It’s never too late to learn how to play the piano. I’ve taught students as young as four and as old as 84. And while younger learners may have the benefit of better neuroplasticity to help them learn, older learners have a lot of advantages, too!
Not only are there advantages to being an adult learner, but there are also advantages for the adult learner that go beyond just being able to play music. In this article, we’ll talk about some of those benefits as well as some different methods you might want to use to learn how to play piano as an adult. But first, let’s look at some of the advantages of starting piano lessons as an adult.
Somewhere along the line, we metamorphose from kids who embrace learning new things to being tentative learners as adults. Maybe we’re afraid of failure, fearful of looking bad, or just nervous about trying something new.
Many of my adult piano students have come to me, hands trembling on the keys with a mixture of excitement, anxiety, and trepidation. But we don’t have to be afraid! As Helen Hayes said, “The expert at anything was once a beginner.” And we all pretty much start music knowing little to nothing at all.
If you’re an adult starting piano lessons, you have a lot of advantages that children don’t.
Choices. Adults can make a lot of choices that children just aren’t ready for, like the type of music they want to learn, the kind of teacher they want to learn from, and where and when to practice. You can choose to take lessons for the rest of your life or to quit after two weeks – it’s all up to you.
Experience. As an adult, you’ve already done a lot of learning! You have experience trying new things, and this is just another unique experience to enjoy. And you already have a lot of skills that young students are still perfecting, like reading, writing, and math, which help you learn music better.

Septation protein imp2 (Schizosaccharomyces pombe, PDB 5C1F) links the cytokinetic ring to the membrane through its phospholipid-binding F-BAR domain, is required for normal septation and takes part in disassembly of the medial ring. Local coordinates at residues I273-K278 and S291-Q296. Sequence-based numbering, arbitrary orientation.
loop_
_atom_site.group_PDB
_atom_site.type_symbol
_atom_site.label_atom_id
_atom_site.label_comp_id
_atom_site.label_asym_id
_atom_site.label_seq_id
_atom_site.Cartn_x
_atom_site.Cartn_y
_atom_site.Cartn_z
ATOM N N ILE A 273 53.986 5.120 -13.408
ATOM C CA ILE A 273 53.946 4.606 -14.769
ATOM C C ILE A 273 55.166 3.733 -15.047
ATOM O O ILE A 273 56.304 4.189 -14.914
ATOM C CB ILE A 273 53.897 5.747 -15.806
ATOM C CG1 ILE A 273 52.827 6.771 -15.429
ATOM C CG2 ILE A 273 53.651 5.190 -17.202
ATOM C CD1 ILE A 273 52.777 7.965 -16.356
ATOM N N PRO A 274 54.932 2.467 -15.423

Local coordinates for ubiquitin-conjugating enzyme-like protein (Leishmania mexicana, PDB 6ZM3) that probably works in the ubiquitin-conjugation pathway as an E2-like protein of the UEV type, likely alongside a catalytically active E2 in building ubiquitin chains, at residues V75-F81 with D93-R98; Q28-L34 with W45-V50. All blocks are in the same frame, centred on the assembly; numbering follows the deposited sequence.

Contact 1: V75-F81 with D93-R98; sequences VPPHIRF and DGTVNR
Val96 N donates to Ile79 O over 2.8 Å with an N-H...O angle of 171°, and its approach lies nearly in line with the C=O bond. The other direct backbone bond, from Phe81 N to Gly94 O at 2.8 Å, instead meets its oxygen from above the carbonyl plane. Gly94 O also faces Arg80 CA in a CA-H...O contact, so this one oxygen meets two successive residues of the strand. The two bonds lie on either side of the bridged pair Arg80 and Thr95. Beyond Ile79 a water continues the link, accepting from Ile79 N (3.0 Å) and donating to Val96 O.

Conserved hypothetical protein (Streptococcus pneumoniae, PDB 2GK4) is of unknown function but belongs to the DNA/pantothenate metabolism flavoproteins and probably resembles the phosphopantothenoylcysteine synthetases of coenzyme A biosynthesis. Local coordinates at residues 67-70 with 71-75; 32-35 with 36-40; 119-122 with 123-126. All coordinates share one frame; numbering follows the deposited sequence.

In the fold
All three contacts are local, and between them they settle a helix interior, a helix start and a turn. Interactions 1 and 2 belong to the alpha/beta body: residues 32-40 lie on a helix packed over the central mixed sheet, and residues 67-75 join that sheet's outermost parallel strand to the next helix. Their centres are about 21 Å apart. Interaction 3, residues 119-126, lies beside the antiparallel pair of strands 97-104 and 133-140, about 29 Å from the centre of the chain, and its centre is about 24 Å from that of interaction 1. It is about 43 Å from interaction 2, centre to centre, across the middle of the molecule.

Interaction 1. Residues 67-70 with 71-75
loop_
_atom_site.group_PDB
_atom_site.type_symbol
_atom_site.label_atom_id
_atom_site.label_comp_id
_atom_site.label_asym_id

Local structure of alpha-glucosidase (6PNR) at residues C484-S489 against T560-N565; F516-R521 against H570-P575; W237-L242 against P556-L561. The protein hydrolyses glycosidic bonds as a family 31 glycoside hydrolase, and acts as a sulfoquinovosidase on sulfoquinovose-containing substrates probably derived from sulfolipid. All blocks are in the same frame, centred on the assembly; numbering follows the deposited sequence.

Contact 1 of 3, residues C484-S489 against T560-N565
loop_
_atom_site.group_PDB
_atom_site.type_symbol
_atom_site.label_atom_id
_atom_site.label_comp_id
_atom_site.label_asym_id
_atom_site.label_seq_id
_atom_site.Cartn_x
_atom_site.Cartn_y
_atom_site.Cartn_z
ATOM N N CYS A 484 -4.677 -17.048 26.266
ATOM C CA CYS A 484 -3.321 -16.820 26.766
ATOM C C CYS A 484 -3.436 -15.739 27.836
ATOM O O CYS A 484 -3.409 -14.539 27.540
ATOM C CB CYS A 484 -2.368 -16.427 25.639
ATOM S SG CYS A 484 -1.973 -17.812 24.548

Time Management. If you’re an adult, you already know how to manage your time. You have the skills to figure out when is the best time to take your lessons and when you practice the best. You get to choose how little or how much time you put into your lessons.
You know what you like. Ask any 11-year-old what kind of music they like best, and they’ll either say they don’t know or they’ll have to ask their friends first! But you, as an adult, already know what you like and don’t like, and this can help you enjoy your lessons even more. Your teacher can help you find lesson materials based on the music you love.
You’re invested. As an adult student, you’re probably the one paying for your own lessons. This is an investment that most children don’t get to make. Since your putting your own money into it, you’ll naturally feel more invested in the outcome.
Reasons to Take Piano Lessons as an Adult
There are all kinds of reasons to take piano lessons as an adult. Piano lessons can:
Traditional piano lessons with a private teacher. One of the best ways to learn piano is in the form of conventional, one on one lessons with a private teacher. These are usually 30 to 60 minutes sessions once per week. Although there is some cost involved, you’ll get personalized attention from a teacher who can help you use your strengths and overcome your weaknesses.